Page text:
Electromagnetic Radiation:  Whenever a RED signal is generated or processed in equipment, an electric, magnetic or electromagnetic field is generated. If this electromagnetic field is permitted to exist outside of an equipment, a twofold problem is created; first the electromagnetic field may be detected outside the Controlled Space (CS); second the electromagnetic field may couple onto BLACK lines connected to or located near the equipments, which exit the CS of the installation.

Line Conduction:  Line Conduction is defined as the emanations produced on any external or interface line of equipment, which, in any way, alters the signal on the external or interface lines. The external lines include signal lines, control and indicator lines, and a.c. and d.c. power lines.

Fortuitous Conduction:  Emanations in the form of signals propagated along any unintended conductor such as pipes, beams, wires, cables, conduits, ducts, etc.

Acoustics:  Characteristically, plaintext processing systems are primarily electrical in function. However, other sources of CE exist where mechanical operations occur and sound is produced. Keyboards, printers, relays — these produce sound. and consequently can be sources of compromise.

Explanations from NACSIM 5000 (9)

How to protect and contain Compromising Emanations (CE)

If you read NACSIM 5000 there are numerous methods for reducing and containing CE, the most prevalent methods seem to be following RED/BLACK separation, Shielding the facility or equipment, Filtering signals before they leave the facility, using proper Grounding techniques, and using Isolators on signal lines.

“The RED/BLACK concept is the basis for the development of the facility criteria presented herein. The RED/BLACK concept dictates that electrical and electronic circuits, components, equipments, systems, etc., which handle national security plain language information in electrical signal form (RED) be separated from those which handle encrypted or unclassified information (BLACK).” (10)

All the RED/BLACK information you can handle can be found here: http://cryptome.org/tempest-2-95.htm.  But a simple explanation of RED/BLACK separation seems to be that if you keep RED machines a certain distance away from BLACK machines you can reduce the possibilities of Compromising Emanations jumping on TEMPEST Channels and getting away from your area of control or Inspectable Space (IS).  2-95 also covers Shielding, Filtering, and Grounding in decent depth. Shielding keeps your signals inside an area, whether is be your computer case or your room or your building.  Filtering takes a set of signals in and usually on lets one (or one type) of signal out.  For example, a low pass filter allows low frequency signals to pass but blocks high frequencies. Grounding, or proper grounding, means that the path of least resistance for a conductor is to ground (earth or building ground) and not along the conductor away from your inspectable space (IS).

Now What?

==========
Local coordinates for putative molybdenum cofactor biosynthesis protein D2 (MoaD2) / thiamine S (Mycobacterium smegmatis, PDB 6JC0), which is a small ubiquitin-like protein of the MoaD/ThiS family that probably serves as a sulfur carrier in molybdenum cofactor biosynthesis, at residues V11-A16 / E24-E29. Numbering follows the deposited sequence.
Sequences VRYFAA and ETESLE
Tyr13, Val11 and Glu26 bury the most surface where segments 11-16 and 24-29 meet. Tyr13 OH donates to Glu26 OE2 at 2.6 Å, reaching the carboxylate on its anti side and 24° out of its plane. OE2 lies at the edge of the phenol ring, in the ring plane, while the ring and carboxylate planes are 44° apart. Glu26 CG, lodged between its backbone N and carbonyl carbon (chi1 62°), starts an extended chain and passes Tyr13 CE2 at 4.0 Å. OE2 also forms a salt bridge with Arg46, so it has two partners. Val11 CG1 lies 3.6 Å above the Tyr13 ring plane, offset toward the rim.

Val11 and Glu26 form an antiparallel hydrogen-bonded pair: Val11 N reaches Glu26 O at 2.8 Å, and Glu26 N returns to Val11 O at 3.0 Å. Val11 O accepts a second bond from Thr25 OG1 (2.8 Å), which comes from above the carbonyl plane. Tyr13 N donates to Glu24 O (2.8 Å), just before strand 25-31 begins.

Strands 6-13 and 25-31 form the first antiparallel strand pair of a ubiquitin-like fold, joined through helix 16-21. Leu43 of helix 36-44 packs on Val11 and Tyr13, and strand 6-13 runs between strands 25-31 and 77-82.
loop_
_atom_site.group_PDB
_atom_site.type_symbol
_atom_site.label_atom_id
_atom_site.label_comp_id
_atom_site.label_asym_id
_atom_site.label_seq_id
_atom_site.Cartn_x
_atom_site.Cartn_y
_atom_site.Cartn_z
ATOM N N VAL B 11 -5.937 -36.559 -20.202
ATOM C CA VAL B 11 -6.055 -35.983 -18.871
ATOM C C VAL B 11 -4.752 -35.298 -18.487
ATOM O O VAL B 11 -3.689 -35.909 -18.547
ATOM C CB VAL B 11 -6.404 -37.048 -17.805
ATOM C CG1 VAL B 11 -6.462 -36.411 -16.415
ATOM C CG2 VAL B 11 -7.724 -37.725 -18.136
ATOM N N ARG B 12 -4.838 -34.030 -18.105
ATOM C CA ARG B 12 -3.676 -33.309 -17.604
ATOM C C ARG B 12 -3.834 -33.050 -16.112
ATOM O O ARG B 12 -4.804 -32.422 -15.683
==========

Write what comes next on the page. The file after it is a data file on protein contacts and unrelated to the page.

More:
Before you go out and wrap your computer room with aluminum foil and chicken wire a few things to remember.  First, your whole security posture can be broken down into four parts; Personnel Security, Operational Security, Physical Security, and Information Security.  TEMPEST is just a piece of information security. It is a very costly and technical attack and has to be launched by a determined or very lucky attacker. 

A much more feasible scenario is to have someone steal whatever information the attacker wants by stealing documents or just telling the attacker (rival company perhaps) about it.  This would be attacking your Personnel Security because you hired an untrustworthy person.

An Operational Security attack would be if you let it known to the public via blog, email, internet postings, or simply having someone overhear a conversation talking about whatever information you were trying to keep secret and taking that information to another person or rival company.

A Physical Security attack would be an attack walking in and stealing or breaking in an stealing whatever data you were trying to keep secret.  This is a much more realistic scenario than someone point an antenna at your house or office.  I wait until you leave, I break in, and I take what I want.  Not an elegant solution but gets the job done cheaply and quickly.

Information Security covers all your Information Assurance issues like cryptography, patching your systems, maintaining a strong defense network perimeter, and enacting your TEMPEST countermeasures.  A good information security posture should help keep people from hacking/cracking their way into your network and stealing the information.

Looks like the whole defense in depth mantra takes on new meaning with you take TEMPEST into consideration.

Author’s Note

I am not a TEMPEST researcher or expert, I don’t do TEMEPST for a living or even as a hobby.  I remember taking a TEMPEST question on my CISSP exam, became interested, and did some research.  All the materials I used are publicly available and documented throughout the article.  Since I am not a TEMPEST expert, if you find any factual inaccuracies let me know and I’ll make the update to the article.

References and Extra Reading Materials

Dutch Voting Machine TEMPEST Video
http://www.youtube.com/watch?v=B05wPomCjEY

TEMPEST for Eliza **Supposed to play mp3s through your monitor that you can receive on an AM radio.
http://www.erikyyy.de/tempest/

EckBox **Van Eck Phreaking device
http://eckbox.sourceforge.net/

Cryptome TEMPEST documents
http://cryptome.org/nsa-tempest.htm

Unofficial TEMPEST Timeline
http://cryptome.org/tempest-time.htm

The Complete Unofficial TEMPEST Information Page
http://www.eskimo.com/~joelm/tempest.html

All You Ever Wanted To Know About TEMPEST
http://libarynth.org/cgi-bin/view/Libarynth/AllYouEverWantedToKnowAboutTempest

TEMPEST 101
http://www.tscm.com/TSCM101tempest.html

TEMPEST Wiki
http://en.wikipedia.org/wiki/TEMPEST

NSA TEMPEST Endorsement Program
http://www.nsa.gov/ia/industry/tempest.cfm

TEMPEST article on forbes.com
http://www.forbes.com/2000/08/10/mu9.html

TEMPEST Leak article
http://cryptome.org/tempest-leak.htm

There's more…Google is your friend.  Checking out the original Van Eck articles may be a good place to start.

Image at top of document with Rory Culkin, Mel Gibson and Abigail Breslin from the movie Signs (2002). © Touchstone Pictures. All rights reserved.

Category: Gates